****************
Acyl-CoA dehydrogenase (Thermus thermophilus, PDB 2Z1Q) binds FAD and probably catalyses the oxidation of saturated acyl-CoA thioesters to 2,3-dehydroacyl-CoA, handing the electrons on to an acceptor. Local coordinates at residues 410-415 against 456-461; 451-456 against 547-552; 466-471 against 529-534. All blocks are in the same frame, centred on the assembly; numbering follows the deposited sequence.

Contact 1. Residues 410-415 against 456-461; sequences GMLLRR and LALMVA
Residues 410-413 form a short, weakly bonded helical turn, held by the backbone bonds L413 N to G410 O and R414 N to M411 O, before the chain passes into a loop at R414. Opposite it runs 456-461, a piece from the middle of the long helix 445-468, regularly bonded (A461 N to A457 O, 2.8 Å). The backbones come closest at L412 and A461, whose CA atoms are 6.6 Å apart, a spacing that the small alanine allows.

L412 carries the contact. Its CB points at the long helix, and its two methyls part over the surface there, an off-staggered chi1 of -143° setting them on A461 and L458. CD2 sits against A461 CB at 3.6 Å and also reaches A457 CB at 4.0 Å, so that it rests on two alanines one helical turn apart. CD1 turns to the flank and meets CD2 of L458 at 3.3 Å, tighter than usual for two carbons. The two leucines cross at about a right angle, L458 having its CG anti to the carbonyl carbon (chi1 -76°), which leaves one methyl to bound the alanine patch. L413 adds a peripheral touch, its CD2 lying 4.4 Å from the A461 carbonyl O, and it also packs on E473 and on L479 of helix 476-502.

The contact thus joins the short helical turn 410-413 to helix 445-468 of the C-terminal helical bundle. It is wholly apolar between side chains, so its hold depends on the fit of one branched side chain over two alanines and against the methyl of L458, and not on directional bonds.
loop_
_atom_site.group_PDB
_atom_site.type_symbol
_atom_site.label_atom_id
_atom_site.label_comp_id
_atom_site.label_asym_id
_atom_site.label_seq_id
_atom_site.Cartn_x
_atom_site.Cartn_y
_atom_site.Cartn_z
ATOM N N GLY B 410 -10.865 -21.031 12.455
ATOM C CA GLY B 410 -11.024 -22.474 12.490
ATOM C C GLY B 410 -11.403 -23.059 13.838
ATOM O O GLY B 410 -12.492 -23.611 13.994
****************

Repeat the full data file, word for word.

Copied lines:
Acyl-CoA dehydrogenase (Thermus thermophilus, PDB 2Z1Q) binds FAD and probably catalyses the oxidation of saturated acyl-CoA thioesters to 2,3-dehydroacyl-CoA, handing the electrons on to an acceptor. Local coordinates at residues 410-415 against 456-461; 451-456 against 547-552; 466-471 against 529-534. All blocks are in the same frame, centred on the assembly; numbering follows the deposited sequence.

Contact 1. Residues 410-415 against 456-461; sequences GMLLRR and LALMVA
Residues 410-413 form a short, weakly bonded helical turn, held by the backbone bonds L413 N to G410 O and R414 N to M411 O, before the chain passes into a loop at R414. Opposite it runs 456-461, a piece from the middle of the long helix 445-468, regularly bonded (A461 N to A457 O, 2.8 Å). The backbones come closest at L412 and A461, whose CA atoms are 6.6 Å apart, a spacing that the small alanine allows.

L412 carries the contact. Its CB points at the long helix, and its two methyls part over the surface there, an off-staggered chi1 of -143° setting them on A461 and L458. CD2 sits against A461 CB at 3.6 Å and also reaches A457 CB at 4.0 Å, so that it rests on two alanines one helical turn apart. CD1 turns to the flank and meets CD2 of L458 at 3.3 Å, tighter than usual for two carbons. The two leucines cross at about a right angle, L458 having its CG anti to the carbonyl carbon (chi1 -76°), which leaves one methyl to bound the alanine patch. L413 adds a peripheral touch, its CD2 lying 4.4 Å from the A461 carbonyl O, and it also packs on E473 and on L479 of helix 476-502.

The contact thus joins the short helical turn 410-413 to helix 445-468 of the C-terminal helical bundle. It is wholly apolar between side chains, so its hold depends on the fit of one branched side chain over two alanines and against the methyl of L458, and not on directional bonds.
loop_
_atom_site.group_PDB
_atom_site.type_symbol
_atom_site.label_atom_id
_atom_site.label_comp_id
_atom_site.label_asym_id
_atom_site.label_seq_id
_atom_site.Cartn_x
_atom_site.Cartn_y
_atom_site.Cartn_z
ATOM N N GLY B 410 -10.865 -21.031 12.455
ATOM C CA GLY B 410 -11.024 -22.474 12.490
ATOM C C GLY B 410 -11.403 -23.059 13.838
ATOM O O GLY B 410 -12.492 -23.611 13.994